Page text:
The percutaneous closure procedure is a treatment option that can be used to repair abnormal openings in the heart. It can also be used to repair gaps around prosthetic valves that result after surgery.
This minimally invasive procedure involves carrying a repairing device through a vein in the leg up to the heart. For some patients, it can be a suitable alternative to open heart surgery — a decision that must be made after careful consultation and assessment with your doctors and treating specialists. This can include input from both neurologists and cardiologists.
Atrial and ventricular septal defects
Commonly referred to as a ‘hole in the heart’, arterial and ventricular septal defects are heart abnormalities generally present from birth. They are an abnormal opening in the heart that didn’t close during development or after birth.
These conditions include:
- Atrial septal defect (ASD): An opening in the wall dividing the upper chambers (atria) of the heart.
- An ultrasound probe (transoesophageal echocardiogram probe) is placed down your oesophagus to visualise the heart.
- Ventricular septal defect (VSD): An opening in the wall dividing the lower chambers (ventricles) of the heart.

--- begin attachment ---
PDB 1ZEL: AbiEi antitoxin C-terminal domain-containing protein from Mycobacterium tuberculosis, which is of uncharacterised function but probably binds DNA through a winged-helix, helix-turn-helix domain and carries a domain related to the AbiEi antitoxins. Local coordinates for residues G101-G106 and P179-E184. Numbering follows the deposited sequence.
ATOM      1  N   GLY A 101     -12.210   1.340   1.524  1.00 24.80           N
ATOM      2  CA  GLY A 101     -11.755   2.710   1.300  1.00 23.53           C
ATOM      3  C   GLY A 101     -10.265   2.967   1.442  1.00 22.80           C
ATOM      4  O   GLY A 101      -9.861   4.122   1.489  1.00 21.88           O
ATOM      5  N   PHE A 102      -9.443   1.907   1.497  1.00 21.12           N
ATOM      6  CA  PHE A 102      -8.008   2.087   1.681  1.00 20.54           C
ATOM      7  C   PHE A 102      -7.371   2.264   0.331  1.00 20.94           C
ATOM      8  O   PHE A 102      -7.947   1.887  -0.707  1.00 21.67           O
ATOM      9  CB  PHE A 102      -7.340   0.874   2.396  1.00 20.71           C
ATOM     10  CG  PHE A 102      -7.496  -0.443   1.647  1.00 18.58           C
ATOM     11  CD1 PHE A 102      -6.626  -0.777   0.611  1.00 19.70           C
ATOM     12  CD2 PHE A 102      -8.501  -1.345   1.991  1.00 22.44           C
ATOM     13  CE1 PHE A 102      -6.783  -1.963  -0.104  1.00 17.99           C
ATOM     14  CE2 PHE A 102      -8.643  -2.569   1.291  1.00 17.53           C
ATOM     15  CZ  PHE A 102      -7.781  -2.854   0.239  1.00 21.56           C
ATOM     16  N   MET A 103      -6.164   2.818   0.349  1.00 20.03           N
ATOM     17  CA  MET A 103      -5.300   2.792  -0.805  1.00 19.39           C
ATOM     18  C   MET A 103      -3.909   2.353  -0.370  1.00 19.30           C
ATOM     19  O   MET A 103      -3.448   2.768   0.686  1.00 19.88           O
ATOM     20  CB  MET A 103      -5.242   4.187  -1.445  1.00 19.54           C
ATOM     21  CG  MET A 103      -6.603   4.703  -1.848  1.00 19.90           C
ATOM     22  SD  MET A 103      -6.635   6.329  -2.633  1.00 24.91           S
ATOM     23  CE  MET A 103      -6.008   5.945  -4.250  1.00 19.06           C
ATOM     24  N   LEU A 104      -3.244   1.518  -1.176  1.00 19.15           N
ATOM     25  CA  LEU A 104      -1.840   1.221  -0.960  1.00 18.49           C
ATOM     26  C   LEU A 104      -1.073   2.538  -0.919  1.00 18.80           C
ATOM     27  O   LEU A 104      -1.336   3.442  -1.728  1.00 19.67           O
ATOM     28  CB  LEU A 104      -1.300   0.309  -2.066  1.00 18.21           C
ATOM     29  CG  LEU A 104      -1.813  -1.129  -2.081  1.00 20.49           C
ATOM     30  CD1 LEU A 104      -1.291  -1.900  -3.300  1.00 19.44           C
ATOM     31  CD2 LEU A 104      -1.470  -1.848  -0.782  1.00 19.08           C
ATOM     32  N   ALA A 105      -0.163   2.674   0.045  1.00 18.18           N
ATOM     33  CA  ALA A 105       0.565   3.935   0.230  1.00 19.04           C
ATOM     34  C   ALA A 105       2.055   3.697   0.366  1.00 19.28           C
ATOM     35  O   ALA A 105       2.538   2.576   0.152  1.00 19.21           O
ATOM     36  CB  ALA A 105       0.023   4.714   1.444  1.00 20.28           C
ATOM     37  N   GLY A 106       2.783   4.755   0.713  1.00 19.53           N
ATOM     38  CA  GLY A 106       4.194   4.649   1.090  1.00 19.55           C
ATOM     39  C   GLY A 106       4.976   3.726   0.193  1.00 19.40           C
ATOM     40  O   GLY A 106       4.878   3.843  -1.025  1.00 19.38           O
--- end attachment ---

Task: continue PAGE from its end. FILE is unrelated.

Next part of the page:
- Patent foramen oval (PFO): An opening in the wall between the upper right and left chambers of the heart that doesn’t close properly after birth.
- Patent ductus arteriosus (PDA): A hole in the heart’s main artery (aorta) that doesn’t close properly after birth.
Depending on the size of the opening, it is not uncommon for these conditions to go for many years or decades without being noticed. However, in some cases, they can cause stress on the heart and result in symptoms such as breathlessness, stroke, or abnormal heart enlargement.
For some patients, open heart surgery may be the best option to repair these openings. For others, a percutaneous closure may be recommended.
Percutaneous closure procedure
The percutaneous closure procedure can be used to repair ASD, VSD, PFO and PDA. It can also be used to repair paravalvular leaks (PVL) — gaps between prosthetic valves and heart tissue.
Repair devices may look slightly different, depending on the type of closure being performed. Most are made of titanium nickel alloy. While the devices have slight variations, the closure procedure is the same. During a percutaneous closure:
- A general anaesthetic will be administered, including being put on a breathing machine to support your breathing.
- An ultrasound probe is placed down your oesophagus to visualise the heart.
- A tube (sheath) is inserted in the vein (and sometimes artery, depending on the heart abnormality being treated) in your leg.
- Through the tube in your leg, a delivery wire is used to carry the repairing device up to the heart under ultrasound and X-ray guidance.
- The device is positioned and the closure is performed.
- All wires and tubes are removed from your body, and a stitching device is used to close up the hole in your vein (and/or artery).
The information here is for general reference only. To understand the benefits and risks specific to your condition and overall situation, please discuss the procedure with your treating doctor.
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